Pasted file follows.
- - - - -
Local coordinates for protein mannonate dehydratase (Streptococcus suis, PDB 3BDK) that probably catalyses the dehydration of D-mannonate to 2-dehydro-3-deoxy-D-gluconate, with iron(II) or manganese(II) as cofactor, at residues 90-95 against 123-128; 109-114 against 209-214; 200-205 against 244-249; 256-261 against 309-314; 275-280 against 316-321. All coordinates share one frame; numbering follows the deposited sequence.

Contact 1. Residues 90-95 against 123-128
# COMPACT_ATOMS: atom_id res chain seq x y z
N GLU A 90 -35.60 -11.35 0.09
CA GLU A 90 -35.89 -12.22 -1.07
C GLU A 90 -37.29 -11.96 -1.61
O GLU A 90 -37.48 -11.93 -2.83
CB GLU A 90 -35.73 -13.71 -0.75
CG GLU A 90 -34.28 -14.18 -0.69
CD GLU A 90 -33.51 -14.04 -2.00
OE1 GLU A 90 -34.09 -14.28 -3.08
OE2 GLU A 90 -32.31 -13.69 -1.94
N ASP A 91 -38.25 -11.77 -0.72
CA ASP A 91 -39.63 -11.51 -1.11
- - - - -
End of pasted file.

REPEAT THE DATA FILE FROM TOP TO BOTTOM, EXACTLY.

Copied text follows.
Local coordinates for protein mannonate dehydratase (Streptococcus suis, PDB 3BDK) that probably catalyses the dehydration of D-mannonate to 2-dehydro-3-deoxy-D-gluconate, with iron(II) or manganese(II) as cofactor, at residues 90-95 against 123-128; 109-114 against 209-214; 200-205 against 244-249; 256-261 against 309-314; 275-280 against 316-321. All coordinates share one frame; numbering follows the deposited sequence.

Contact 1. Residues 90-95 against 123-128
# COMPACT_ATOMS: atom_id res chain seq x y z
N GLU A 90 -35.60 -11.35 0.09
CA GLU A 90 -35.89 -12.22 -1.07
C GLU A 90 -37.29 -11.96 -1.61
O GLU A 90 -37.48 -11.93 -2.83
CB GLU A 90 -35.73 -13.71 -0.75
CG GLU A 90 -34.28 -14.18 -0.69
CD GLU A 90 -33.51 -14.04 -2.00
OE1 GLU A 90 -34.09 -14.28 -3.08
OE2 GLU A 90 -32.31 -13.69 -1.94
N ASP A 91 -38.25 -11.77 -0.72
CA ASP A 91 -39.63 -11.51 -1.11